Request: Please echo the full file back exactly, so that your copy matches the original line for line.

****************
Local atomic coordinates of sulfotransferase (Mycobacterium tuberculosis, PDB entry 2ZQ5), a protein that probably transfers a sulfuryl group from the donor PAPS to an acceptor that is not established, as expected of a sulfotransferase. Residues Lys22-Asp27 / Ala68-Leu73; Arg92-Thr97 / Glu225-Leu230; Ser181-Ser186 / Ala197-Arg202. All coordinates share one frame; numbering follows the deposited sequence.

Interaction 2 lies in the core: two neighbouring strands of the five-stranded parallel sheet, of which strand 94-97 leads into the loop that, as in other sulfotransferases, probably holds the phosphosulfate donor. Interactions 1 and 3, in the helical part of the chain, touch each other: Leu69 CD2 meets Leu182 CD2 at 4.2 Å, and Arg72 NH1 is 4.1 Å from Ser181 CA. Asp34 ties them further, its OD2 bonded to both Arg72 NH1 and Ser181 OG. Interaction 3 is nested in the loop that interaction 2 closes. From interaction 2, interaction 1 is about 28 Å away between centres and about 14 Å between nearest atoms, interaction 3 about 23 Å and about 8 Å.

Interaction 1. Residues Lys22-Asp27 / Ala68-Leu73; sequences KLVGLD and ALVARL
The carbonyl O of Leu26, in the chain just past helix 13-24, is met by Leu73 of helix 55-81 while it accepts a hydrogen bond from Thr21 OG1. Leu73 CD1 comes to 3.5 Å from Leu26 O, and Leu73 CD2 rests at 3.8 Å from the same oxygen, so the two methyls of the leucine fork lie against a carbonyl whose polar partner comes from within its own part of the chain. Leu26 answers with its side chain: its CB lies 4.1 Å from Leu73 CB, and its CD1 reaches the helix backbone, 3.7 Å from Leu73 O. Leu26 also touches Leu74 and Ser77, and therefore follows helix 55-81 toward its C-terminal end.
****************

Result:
Local atomic coordinates of sulfotransferase (Mycobacterium tuberculosis, PDB entry 2ZQ5), a protein that probably transfers a sulfuryl group from the donor PAPS to an acceptor that is not established, as expected of a sulfotransferase. Residues Lys22-Asp27 / Ala68-Leu73; Arg92-Thr97 / Glu225-Leu230; Ser181-Ser186 / Ala197-Arg202. All coordinates share one frame; numbering follows the deposited sequence.

Interaction 2 lies in the core: two neighbouring strands of the five-stranded parallel sheet, of which strand 94-97 leads into the loop that, as in other sulfotransferases, probably holds the phosphosulfate donor. Interactions 1 and 3, in the helical part of the chain, touch each other: Leu69 CD2 meets Leu182 CD2 at 4.2 Å, and Arg72 NH1 is 4.1 Å from Ser181 CA. Asp34 ties them further, its OD2 bonded to both Arg72 NH1 and Ser181 OG. Interaction 3 is nested in the loop that interaction 2 closes. From interaction 2, interaction 1 is about 28 Å away between centres and about 14 Å between nearest atoms, interaction 3 about 23 Å and about 8 Å.

Interaction 1. Residues Lys22-Asp27 / Ala68-Leu73; sequences KLVGLD and ALVARL
The carbonyl O of Leu26, in the chain just past helix 13-24, is met by Leu73 of helix 55-81 while it accepts a hydrogen bond from Thr21 OG1. Leu73 CD1 comes to 3.5 Å from Leu26 O, and Leu73 CD2 rests at 3.8 Å from the same oxygen, so the two methyls of the leucine fork lie against a carbonyl whose polar partner comes from within its own part of the chain. Leu26 answers with its side chain: its CB lies 4.1 Å from Leu73 CB, and its CD1 reaches the helix backbone, 3.7 Å from Leu73 O. Leu26 also touches Leu74 and Ser77, and therefore follows helix 55-81 toward its C-terminal end.